For much of Friday afternoon, this city teetered between hope and fear. We knew the army would come – the question was when. About 7:30 p.m., six armored personnel carriers with mounted machine guns arrived at the main square. Then something extraordinary happened: The soldiers were surrounded by hundreds of people – and after several minutes, welcomed. As I write this, ordinary citizens are walking up to the two vehicles stationed at Ramleh Square, and photographing each other flashing victory signs. The mood, tense for so much of the day, is turning festive.
When my interpreter and I arrived in Alexandria this morning, tension already hung in the air. Overnight, many activists, lawyers and members of the Muslim Brotherhood had been detained. But the only visible sign of the anti-government protests that had roiled Egypt in recent days was the heavy security presence: truck after truck of riot police roamed the streets.
We headed to a mosque in eastern Alexandria to observe the Friday midday prayer, the week’s main prayer. The imam gave a relatively neutral sermon, speaking about one’s duty to God. During the service, three big trucks and an armored car full of riot police parked next to the mosque.
When the prayer ended, as people streamed out of the mosque, many unfurled banners and began shouting slogans: “The people want to end the regime.” “Raise your slogans, raise them high, he who shouts will never die.” “Gamal, tell your father that all the Egyptian people hate you.” “Down with Hosni Mubarak.” Most, however, raised their hands in the air and yelled again and again, “We are peaceful.” Expecting trouble, we headed to the roof of an adjoining apartment building.
Almost immediately, the armored police van started shooting tear gas directly at the crowd, engulfing them in acrid smoke. Our eyes burned as we watched. Police viciously attacked the protesters, even though the overwhelming majority had clearly expressed the desire to rally peacefully.
For the next two hours, the streets below us became a struggle between the police and the protesters. Both sides threw rocks. The police never managed to advance a block, even as they fired shot after shot of rubber bullets and sprayed tear gas. Some of the protesters set tires on fire. Even families in apartments around the area threw water bottles out their windows at the police, outraged at the brutality with which they had attacked.
Remarkable scenes unfolded in front of us. Repeatedly, groups of unarmed protesters raised their hands and approached riot police officers, only to be met with rubber bullets and tear gas.
Then the tide suddenly turned: A massive crowd, easily thousands of protesters, came down a second road. The police now faced two fronts and a rain of rocks.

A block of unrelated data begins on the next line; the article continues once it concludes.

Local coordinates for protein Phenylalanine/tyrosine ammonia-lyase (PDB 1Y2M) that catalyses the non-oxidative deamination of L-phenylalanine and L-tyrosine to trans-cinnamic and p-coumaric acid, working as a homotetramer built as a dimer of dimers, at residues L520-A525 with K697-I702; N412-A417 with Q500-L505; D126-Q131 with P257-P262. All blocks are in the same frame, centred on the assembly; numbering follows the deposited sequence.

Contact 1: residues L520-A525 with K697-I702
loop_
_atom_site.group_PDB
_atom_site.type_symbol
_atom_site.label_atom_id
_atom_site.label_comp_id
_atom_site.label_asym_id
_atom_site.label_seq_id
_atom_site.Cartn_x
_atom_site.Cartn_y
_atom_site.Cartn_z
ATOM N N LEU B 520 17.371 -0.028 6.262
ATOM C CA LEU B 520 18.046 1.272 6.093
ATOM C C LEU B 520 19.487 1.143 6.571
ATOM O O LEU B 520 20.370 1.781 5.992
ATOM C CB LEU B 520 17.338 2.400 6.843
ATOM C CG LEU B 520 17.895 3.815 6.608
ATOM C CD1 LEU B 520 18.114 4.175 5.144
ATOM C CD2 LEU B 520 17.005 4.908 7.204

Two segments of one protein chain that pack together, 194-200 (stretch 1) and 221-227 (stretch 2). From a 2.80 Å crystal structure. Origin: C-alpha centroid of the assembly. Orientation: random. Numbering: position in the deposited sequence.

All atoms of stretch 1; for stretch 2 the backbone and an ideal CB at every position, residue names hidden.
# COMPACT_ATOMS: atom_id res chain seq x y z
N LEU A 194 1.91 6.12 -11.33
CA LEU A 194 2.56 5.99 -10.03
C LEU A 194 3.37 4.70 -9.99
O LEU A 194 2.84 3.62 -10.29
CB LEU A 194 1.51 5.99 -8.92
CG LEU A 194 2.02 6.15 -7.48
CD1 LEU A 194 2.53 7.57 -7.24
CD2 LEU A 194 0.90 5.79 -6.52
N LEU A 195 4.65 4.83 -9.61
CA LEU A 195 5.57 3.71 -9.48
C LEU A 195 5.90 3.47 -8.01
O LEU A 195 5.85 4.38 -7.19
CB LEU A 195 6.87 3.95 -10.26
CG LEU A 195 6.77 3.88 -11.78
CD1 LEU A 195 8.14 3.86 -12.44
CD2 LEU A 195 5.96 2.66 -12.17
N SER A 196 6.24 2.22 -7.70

And then the police ran out of bullets and tear gas. They began to beg over the sound system of an armored car, saying, “Stop, young men, let it be finished” and “we’ll end it now.” But the crowd didn’t want to give up.
The tear gas canisters the police had fired were turned back against them, and the wind carried it around. Soon we were all retching, overwhelmed by thick clouds of tear gas.
When we regained our senses, a remarkable scene lay before us. The protesters had won. The police had given up, and protesters were now bringing the officers water and vinegar to deal with the tear gas. People were embracing, protesters and police.
Then the ordinary people who had watched the battle from their windows came down and joined the crowd. Suddenly people were everywhere. Time seemed frozen, and people walked around in a daze, not daring to believe that they had triumphed over the feared security forces.
The police simply left. Crowds of people began walking, quickly filling the massive road along the Mediterranean Sea. We joined them, eager to see what would happen next.
Every few minutes, we were met by new crowds, exhausted but victorious in other battles with the police. So many protesters had rallied on Friday that the massive security forces were eventually swamped. The crowds fought with their bodies and stones until the police ran out of steam and gave up.
As we walked home with the sun setting, evidence of even more violent confrontations could be seen: Fires were everywhere. In front of the city’s main mosque, a row of police trucks burned. The office of the governorate and a ruling-party building were set on fire, as were many police stations and vehicles. Rumors about protesters having been killed abounded.
Egyptians in Alexandria did the unimaginable on Friday, fending off a police attack for the first time in their lives. They are walking around in shock, unable to digest the significance of what they have done. A few hours ago, everyone was saying: Now, the army will come. But it is no longer clear on whose side the army will intervene. Tomorrow is the first day of a new Egypt.